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Workers have mixed views on employers’ response to the pandemic 

Workers have mixed views on employers’ response to the pandemic 

North AmericaResearch

A new national survey of working Americans gives a mixed report card for how employers are navigating through COVID-19 as the pandemic enters its third year. On one hand, employees say employers have made substantial improvements when it comes to flexibility (66%) and remote work (57%). Yet, employee confidence in their organisation’s leadership and culture have dropped since the early days of the pandemic. 

This new Eagle Hill Consulting national survey finds that only 29% of US employees say that their organisation has trusted leaders and managers to navigate the COVID-19 crisis, down from 32% in 2020. Few workers (20%) say that their organisation has a culture that fosters innovation and collaboration to deal with this global pandemic, down from 24% in 2020. 

This workforce sentiment comes as the country continues to battle Omicron variants and as employers continue to face acute labour shortages due to factors like the Great Resignation and employees out sick or facing long COVID. 

The  2022 Eagle Hill Consulting COVID-19 Workplace Survey  measures employee sentiment on a multitude of pandemic issues, conducted by Ipsos in January 2022 among 1001 employees across the US. It follows the 2020 Eagle Hill Consulting COVID-19 Workplace Impact Survey, conducted by Ipsos in March 2020, that included 1,032 US employees. 

When asked about employer improvements in response to the pandemic, employees reported the following:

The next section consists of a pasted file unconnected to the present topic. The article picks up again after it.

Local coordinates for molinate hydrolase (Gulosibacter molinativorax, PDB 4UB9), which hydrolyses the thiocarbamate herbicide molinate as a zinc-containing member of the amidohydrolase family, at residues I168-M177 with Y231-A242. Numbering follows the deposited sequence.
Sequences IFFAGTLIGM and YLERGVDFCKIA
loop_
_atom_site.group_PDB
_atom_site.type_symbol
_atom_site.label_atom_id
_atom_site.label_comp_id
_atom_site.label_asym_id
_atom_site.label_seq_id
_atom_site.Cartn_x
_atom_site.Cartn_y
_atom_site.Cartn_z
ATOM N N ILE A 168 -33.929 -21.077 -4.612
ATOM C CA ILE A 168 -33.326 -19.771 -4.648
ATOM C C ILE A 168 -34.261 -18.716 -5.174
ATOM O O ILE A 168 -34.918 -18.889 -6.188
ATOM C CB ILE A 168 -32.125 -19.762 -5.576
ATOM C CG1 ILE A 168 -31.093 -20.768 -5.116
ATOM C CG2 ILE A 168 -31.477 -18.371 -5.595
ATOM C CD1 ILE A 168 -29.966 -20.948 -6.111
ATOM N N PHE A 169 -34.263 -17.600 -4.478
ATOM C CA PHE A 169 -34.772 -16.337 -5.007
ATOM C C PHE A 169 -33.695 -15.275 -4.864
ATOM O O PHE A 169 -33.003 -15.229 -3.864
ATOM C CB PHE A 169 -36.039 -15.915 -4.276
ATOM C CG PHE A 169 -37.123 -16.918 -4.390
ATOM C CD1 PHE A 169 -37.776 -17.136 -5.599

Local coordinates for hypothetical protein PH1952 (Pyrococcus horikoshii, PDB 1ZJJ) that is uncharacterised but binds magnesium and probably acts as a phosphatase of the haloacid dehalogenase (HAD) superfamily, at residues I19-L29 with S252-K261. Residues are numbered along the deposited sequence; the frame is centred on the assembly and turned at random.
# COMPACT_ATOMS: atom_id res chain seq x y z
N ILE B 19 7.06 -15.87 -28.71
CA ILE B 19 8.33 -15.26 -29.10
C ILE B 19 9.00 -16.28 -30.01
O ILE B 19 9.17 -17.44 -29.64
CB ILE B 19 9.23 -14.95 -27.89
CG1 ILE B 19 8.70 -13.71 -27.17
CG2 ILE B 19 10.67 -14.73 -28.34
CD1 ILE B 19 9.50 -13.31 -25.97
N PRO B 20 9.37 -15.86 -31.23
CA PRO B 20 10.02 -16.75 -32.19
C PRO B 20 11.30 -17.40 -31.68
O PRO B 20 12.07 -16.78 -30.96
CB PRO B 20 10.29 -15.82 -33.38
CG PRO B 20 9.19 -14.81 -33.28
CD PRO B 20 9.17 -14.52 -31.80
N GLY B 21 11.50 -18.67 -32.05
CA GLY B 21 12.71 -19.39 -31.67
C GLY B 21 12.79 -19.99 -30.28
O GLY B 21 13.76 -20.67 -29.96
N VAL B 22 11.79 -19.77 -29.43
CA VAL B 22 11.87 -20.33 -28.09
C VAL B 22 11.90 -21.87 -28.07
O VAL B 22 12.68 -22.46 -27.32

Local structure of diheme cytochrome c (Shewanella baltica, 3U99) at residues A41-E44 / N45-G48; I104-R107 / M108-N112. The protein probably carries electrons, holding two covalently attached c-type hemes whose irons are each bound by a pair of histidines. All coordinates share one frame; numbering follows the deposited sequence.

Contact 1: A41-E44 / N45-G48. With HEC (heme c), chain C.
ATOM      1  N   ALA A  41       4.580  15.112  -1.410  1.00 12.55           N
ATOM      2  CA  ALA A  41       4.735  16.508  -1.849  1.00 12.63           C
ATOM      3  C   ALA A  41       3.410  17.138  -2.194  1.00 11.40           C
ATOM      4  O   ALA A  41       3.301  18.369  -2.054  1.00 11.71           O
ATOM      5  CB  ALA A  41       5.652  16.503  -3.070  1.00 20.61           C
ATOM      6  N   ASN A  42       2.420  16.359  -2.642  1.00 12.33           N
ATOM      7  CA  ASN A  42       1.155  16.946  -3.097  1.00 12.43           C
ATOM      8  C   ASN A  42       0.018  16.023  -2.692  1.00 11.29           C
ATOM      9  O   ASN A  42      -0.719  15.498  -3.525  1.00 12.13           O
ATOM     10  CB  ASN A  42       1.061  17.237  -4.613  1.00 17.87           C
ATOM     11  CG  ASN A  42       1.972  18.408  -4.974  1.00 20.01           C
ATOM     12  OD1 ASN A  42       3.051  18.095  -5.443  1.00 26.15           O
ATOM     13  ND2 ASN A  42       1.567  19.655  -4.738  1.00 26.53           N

• Over half (66%) say employee flexibilityhas improved, with Millennials agreeing at a higher level (70%) 
  • More than half (57%) say that remote work has improved 
  • Half (50%) say there have been improvements in innovation and productivity. 
  • Only 46% agree employee satisfaction has improved. 
  • Less than half (42%) agree that there have been improvements to the organisation’s culture 

“The pandemic forced employers to pivot their business and workforce strategies almost overnight and some of those changes are resonating well with employees,” said Melissa Jezior, President and Chief Executive Officer, Eagle Hill Consulting. “For example, employees long have been advocating for more flexibility and remote work and the pandemic forced the issue for employers. But even with some improvements, employees still have low confidence in organisational leadership and culture. These are difficult issues to address, without quick fixes and they require rebuilding trust and improving employee engagement. Employers are wise to build on the positive changes implemented during the pandemic to set the stage for addressing any trust, confidence, leadership and culture concerns across an organisation.” 

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